I have a 1st generation iPad, and I usually use it for web browsing when I'm home. The 1st gen iPad can't run newer versions of iOS (I'm stuck with iOS 5). I went to a website that tells if your SSL client is good or bad. My iPad has a bad SSL client. I have a computer that I use as a personal home server. The server has a good SSL client. I was wondering if I could connect my iPad to that server, and then the server would encrypt the connections for me. What I want to do is to use the computer as something like a proxy server, and the connections between the iPad and my proxy could be unsafe, because I trust my home network, but the connection between the proxy and the web would be safely encrypted. I tried using the Squidman proxy server, but I went to that website again and it told me that the SSL client was bad. So I think that perhaps the Squidman proxy server doesn't do the whole encryption process, and it leaves this job for the iPad SSL client, which is bad. How could I have a proxy server that handles the SSL encryption?
Essentially, you're looking to conduct a man-in-the-middle attack against yourself. Squid newer than 3.1 offers a feature called sslbump that can perform this technique, where connections are decrypted then re-encrypted. You can use dynamic certificate generation to make certificates that match the hostname correctly, but you'll need to install the Certificate Authority from Squid on your iPad.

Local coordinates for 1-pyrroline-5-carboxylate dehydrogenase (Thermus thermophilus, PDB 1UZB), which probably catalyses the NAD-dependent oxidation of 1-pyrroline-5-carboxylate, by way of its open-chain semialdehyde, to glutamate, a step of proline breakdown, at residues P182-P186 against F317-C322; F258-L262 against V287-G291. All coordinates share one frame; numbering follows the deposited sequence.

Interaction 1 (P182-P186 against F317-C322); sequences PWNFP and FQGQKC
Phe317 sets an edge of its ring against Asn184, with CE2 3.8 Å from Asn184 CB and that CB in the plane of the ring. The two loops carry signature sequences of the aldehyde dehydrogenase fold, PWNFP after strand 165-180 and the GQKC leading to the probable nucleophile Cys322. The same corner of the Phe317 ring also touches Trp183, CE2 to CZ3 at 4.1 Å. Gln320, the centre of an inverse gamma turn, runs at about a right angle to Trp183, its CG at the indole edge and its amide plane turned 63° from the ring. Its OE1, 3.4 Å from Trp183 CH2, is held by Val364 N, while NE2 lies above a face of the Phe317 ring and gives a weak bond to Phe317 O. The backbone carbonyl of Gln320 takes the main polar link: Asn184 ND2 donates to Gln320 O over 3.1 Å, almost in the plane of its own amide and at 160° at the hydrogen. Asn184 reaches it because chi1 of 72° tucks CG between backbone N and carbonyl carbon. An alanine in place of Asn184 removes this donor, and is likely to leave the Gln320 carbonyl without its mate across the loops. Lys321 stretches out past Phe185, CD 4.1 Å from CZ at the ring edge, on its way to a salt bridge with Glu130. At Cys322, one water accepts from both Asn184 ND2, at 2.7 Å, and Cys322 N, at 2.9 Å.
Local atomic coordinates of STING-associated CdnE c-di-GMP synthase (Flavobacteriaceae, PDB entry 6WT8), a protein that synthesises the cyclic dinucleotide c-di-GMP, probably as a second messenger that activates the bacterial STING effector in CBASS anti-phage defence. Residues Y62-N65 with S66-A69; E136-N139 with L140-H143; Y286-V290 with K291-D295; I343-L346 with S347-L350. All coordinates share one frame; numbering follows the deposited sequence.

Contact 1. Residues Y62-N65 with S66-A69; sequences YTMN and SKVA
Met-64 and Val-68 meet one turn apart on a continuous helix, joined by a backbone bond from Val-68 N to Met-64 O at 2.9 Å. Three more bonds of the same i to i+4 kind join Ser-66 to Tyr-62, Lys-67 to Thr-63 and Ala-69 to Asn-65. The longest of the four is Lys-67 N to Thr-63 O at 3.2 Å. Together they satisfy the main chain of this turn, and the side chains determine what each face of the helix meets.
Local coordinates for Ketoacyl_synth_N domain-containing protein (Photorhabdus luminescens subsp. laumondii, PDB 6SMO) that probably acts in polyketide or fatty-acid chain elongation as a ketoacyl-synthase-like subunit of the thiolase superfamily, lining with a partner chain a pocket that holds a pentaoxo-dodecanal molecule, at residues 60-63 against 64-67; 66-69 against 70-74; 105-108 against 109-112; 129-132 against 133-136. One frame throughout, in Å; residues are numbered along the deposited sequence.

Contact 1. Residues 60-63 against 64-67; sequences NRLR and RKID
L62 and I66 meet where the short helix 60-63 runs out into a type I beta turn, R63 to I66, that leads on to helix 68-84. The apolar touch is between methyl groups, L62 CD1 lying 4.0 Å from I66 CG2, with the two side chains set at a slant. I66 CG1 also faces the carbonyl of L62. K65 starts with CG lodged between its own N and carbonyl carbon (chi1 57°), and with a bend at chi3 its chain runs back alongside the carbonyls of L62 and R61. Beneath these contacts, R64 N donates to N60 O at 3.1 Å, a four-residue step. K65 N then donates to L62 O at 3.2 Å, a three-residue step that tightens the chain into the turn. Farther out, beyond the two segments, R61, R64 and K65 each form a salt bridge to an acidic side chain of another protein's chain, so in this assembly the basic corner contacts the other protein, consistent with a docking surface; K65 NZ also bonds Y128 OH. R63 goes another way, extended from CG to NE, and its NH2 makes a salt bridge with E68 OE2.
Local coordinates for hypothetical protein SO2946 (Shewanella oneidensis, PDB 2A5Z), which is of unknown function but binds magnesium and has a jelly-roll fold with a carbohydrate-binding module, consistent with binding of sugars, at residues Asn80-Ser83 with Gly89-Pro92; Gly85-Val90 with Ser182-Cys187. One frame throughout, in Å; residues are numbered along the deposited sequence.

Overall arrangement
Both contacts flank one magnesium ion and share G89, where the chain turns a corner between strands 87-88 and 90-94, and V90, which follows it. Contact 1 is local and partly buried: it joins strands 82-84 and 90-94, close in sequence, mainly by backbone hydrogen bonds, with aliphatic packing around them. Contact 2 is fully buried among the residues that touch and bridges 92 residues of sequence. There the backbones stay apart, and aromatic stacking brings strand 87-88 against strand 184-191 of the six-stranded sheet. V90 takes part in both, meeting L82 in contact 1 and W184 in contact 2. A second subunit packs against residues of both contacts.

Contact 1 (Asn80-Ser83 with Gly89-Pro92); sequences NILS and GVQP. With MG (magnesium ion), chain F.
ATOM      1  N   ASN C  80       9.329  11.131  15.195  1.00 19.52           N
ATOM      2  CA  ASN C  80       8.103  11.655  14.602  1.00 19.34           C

Now that I've answered your question, I'll go for the intent -- you're trying to make yourself more secure, but I'm not convinced you are. Did the SSL test site list specific attacks that your client is vulnerable to? What threats are you concerned about? Keep in mind that by proxying your connection, you're adding more complexity, and thus more attack surface, to your setup. If your proxy server gets compromised, then 100% of your traffic will be readable by the attacker. Also, you'll get no benefit from this setup if your iPad is not on your home network.